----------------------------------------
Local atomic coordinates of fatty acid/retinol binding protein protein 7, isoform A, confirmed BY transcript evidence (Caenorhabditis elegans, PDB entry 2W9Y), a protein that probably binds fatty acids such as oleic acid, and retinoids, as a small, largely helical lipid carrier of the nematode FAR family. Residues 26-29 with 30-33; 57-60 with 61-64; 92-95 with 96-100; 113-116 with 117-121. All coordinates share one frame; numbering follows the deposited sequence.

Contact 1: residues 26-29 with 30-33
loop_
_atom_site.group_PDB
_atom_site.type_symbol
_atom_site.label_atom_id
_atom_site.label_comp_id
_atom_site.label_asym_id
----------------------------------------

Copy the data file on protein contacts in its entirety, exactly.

Local atomic coordinates of fatty acid/retinol binding protein protein 7, isoform A, confirmed BY transcript evidence (Caenorhabditis elegans, PDB entry 2W9Y), a protein that probably binds fatty acids such as oleic acid, and retinoids, as a small, largely helical lipid carrier of the nematode FAR family. Residues 26-29 with 30-33; 57-60 with 61-64; 92-95 with 96-100; 113-116 with 117-121. All coordinates share one frame; numbering follows the deposited sequence.

Contact 1: residues 26-29 with 30-33
loop_
_atom_site.group_PDB
_atom_site.type_symbol
_atom_site.label_atom_id
_atom_site.label_comp_id
_atom_site.label_asym_id